Due to their sheer size, truck accidents often lead to far more severe damages and injuries than traditional passenger vehicle accidents. Trucks can weigh up to 25 times more than a passenger car, and often carry hazardous or flammable material, making a bad situation even worse at times.
Commercial truck drivers are regularly reminded by law enforcement authorities across the country, including Illinois, to be aware of other vehicles and people around them at all times because most of these large vehicles have blind spots. This task is particularly important whenever pedestrians are nearby.
Commercial vehicles such as tractor-trailers and delivery vans are much larger than passenger vehicles on Illinois roads and highways because they are designed to transport a wide variety of products from raw materials to finished goods. As a result, these vehicles are heavy and massive and capable of creating incredible damage in the event of a crash. A single error on a truck driver's part can have devastating results. Smaller vehicles such as cars cannot withstand the impact of large trucks, which is why car occupants are often badly injured or killed in truck accidents.
Throughout the country, including Illinois, only trained professionals are legally allowed to operate large commercial vehicles such as trucks. Professional truck drivers are required to follow all federal and state trucking regulations to ensure that they drive safely. Unfortunately, not every truck driver follows these regulations, and when they do not they frequently put other people's lives at risk. When a truck strikes another vehicle on the road the results are often catastrophic because small vehicles such as passenger cars are no match for the size and weight of these vehicles, and people can easily be injured or killed.
Commercial trucks are less likely to be involved in collisions than smaller vehicles like passenger cars, vans and pickup trucks. When truck accidents do occur, though, the results are often catastrophic. These large and heavy vehicles can easily destroy smaller vehicles in a crash, and drivers and passengers in these vehicles can be injured or killed while truck drivers often walk away unscathed or with only minor injuries.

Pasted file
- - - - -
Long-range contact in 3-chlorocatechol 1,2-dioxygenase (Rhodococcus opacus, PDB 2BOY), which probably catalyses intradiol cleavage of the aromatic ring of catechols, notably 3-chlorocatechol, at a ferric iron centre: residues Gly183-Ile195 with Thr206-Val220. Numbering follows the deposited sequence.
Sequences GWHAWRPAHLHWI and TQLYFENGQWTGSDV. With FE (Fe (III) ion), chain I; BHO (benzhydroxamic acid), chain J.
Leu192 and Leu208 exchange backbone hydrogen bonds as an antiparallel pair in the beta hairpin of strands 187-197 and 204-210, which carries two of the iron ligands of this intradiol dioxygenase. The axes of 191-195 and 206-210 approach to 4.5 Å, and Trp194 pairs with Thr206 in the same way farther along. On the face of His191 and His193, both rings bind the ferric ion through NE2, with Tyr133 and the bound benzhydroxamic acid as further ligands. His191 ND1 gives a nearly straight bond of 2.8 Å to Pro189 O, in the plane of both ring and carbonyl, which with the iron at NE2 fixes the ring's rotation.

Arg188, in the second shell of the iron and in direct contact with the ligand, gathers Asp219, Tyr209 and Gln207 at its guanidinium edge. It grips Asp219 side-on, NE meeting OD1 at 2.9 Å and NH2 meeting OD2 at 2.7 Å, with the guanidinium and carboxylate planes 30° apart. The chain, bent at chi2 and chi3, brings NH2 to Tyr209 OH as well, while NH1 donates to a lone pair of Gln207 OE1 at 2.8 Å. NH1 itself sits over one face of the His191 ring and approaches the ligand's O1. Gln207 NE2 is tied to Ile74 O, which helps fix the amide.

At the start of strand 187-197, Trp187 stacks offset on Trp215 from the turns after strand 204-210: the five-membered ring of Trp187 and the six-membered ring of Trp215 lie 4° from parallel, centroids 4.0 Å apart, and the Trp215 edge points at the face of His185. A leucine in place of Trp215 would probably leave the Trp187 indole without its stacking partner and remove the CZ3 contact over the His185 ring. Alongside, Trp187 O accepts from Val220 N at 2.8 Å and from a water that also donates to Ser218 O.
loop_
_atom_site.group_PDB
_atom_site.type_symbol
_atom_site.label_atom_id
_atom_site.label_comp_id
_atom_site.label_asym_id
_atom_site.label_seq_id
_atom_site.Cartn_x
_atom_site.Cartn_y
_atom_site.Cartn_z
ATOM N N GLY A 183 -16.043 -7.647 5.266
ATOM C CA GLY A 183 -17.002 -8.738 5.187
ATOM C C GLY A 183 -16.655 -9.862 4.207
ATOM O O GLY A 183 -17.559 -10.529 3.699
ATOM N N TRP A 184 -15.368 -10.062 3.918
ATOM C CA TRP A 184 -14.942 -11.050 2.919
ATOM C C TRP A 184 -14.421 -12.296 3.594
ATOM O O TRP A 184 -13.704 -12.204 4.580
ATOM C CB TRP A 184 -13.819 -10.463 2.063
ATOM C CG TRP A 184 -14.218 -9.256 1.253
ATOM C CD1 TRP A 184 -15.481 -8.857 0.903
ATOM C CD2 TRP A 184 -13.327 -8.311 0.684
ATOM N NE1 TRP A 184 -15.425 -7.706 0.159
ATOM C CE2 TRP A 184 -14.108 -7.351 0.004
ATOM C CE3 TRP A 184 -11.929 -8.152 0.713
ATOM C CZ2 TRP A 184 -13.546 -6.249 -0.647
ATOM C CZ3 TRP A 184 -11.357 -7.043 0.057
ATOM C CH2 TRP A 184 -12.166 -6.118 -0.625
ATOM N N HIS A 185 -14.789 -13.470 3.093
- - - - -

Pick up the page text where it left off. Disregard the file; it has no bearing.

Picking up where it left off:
If you have seen the aftermath of a collision between a car and another passenger vehicle, you understand how catastrophic car accidents are. But when it comes to accidents involving trucks, the results are far more devastating. To better understand the destructive outcomes of truck accidents, Aurora residents need to understand that an average car only weighs 4,000 pounds while a fully loaded truck can weigh approximately 80,000 pounds. By considering the size and weight of a truck, a person can easily understand why trucks are capable of causing catastrophic injuries and fatalities in collisions.
In Kane County, Illinois, and across the country, people are more likely familiar with car accidents as they are more common than truck accidents. However, truck accidents often lead to more catastrophic outcomes compared to common traffic accidents. By driving next to a big rig, a car driver can easily tell why a truck is capable of causing a catastrophe in the event of a collision.
To say the highway is a dangerous place is an understatement considering one recent day some 40 miles southwest of Chicago. In the space of just a few minutes and barely 3 miles apart, two accidents involving semi-trailers killed five people.
Considering the nature and demand of their work in the business and commercial industries, truckers put in a lot of hours each week. And while every driver in Kane County, Illinois, probably understands that driving without adequate sleep can affect their attentiveness and decision-making while driving, this fact also applies to truckers. Unfortunately, however, when truck drivers are fatigued their risk of causing a truck accident may be greater.
Ben Franklin's adage that "an ounce of prevention is worth a pound of cure" is something the Federal Motor Carrier Safety Administration (FMCSA) probably wishes someone had taken to heart a long time ago. The agency recently prohibited an Illinois truck company from continuing in business after citing it as an imminent danger to the public's safety following the death of a state toll worker and critical injuries to a state trooper.